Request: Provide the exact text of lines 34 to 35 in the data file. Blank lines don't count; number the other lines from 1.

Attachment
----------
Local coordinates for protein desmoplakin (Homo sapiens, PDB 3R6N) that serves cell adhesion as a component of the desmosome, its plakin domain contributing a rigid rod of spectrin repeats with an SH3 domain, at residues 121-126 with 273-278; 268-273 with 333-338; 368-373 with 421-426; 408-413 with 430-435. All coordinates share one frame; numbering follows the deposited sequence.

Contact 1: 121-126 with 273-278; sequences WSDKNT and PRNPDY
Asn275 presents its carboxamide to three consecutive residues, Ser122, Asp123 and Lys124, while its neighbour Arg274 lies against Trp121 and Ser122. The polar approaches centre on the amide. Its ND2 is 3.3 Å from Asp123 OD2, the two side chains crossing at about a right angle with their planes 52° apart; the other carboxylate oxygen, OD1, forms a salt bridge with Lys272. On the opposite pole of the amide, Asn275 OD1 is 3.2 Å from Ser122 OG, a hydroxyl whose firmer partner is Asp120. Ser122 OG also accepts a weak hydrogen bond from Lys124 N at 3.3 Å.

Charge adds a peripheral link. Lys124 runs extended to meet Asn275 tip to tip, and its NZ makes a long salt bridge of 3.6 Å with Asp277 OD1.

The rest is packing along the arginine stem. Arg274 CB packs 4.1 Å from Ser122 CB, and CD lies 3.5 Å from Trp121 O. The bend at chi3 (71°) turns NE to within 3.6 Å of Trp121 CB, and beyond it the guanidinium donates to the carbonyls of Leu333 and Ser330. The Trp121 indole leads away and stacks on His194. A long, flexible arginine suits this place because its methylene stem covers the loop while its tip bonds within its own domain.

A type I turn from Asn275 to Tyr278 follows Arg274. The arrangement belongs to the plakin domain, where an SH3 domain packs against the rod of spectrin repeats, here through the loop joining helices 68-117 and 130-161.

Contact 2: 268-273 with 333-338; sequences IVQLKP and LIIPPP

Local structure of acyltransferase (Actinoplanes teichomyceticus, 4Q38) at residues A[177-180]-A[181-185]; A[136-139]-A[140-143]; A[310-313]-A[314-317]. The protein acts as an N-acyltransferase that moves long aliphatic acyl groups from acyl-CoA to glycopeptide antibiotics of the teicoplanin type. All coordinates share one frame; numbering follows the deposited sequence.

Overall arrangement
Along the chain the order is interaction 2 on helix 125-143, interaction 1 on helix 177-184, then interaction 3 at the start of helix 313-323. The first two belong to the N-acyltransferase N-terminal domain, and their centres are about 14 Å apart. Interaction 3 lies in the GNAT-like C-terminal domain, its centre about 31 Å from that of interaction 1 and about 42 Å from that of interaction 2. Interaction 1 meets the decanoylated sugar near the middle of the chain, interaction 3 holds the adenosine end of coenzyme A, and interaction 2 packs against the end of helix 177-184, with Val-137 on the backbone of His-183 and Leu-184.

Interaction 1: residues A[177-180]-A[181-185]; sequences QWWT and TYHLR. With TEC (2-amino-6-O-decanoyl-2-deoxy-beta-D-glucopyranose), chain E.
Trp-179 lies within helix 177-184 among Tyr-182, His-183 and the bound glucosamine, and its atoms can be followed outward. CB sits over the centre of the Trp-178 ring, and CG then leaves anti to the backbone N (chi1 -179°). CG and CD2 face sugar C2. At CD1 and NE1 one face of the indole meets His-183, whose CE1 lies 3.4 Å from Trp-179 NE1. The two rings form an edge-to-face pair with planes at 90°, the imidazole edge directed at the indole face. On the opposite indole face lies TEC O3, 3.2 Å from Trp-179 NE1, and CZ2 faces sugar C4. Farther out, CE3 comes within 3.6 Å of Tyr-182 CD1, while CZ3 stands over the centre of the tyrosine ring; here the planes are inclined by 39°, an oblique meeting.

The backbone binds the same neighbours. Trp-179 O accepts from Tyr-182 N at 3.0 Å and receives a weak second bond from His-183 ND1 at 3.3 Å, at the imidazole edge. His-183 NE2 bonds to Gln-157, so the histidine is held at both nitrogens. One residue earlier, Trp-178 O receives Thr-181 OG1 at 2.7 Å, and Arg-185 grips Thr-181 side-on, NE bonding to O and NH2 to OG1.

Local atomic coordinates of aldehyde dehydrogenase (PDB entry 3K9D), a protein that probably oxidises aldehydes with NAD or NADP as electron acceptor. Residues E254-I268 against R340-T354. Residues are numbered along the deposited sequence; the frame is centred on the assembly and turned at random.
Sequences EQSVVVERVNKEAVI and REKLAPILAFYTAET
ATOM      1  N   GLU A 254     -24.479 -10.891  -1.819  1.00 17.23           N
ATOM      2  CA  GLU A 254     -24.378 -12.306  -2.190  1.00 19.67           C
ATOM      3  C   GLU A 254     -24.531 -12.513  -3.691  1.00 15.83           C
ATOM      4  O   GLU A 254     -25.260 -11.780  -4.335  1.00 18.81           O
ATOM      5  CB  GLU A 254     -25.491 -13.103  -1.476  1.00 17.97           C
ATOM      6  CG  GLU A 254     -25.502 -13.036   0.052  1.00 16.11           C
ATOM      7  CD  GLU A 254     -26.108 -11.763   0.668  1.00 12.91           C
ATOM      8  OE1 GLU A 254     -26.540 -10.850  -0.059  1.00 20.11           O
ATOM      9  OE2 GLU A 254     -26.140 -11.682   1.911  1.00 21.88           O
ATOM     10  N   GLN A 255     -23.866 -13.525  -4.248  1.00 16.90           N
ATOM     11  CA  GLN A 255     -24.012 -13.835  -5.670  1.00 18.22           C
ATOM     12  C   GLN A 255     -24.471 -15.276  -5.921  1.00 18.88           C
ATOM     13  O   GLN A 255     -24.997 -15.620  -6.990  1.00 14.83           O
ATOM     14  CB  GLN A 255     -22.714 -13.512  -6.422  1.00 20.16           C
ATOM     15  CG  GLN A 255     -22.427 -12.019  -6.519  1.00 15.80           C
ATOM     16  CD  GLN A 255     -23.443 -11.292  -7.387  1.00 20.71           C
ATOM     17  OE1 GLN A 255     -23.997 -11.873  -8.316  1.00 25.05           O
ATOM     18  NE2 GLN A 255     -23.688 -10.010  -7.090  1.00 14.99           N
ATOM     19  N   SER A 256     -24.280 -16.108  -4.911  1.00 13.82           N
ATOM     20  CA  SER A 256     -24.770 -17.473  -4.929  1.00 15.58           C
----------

ATOM     19  N   SER A 256     -24.280 -16.108  -4.911  1.00 13.82           N
ATOM     20  CA  SER A 256     -24.770 -17.473  -4.929  1.00 15.58           C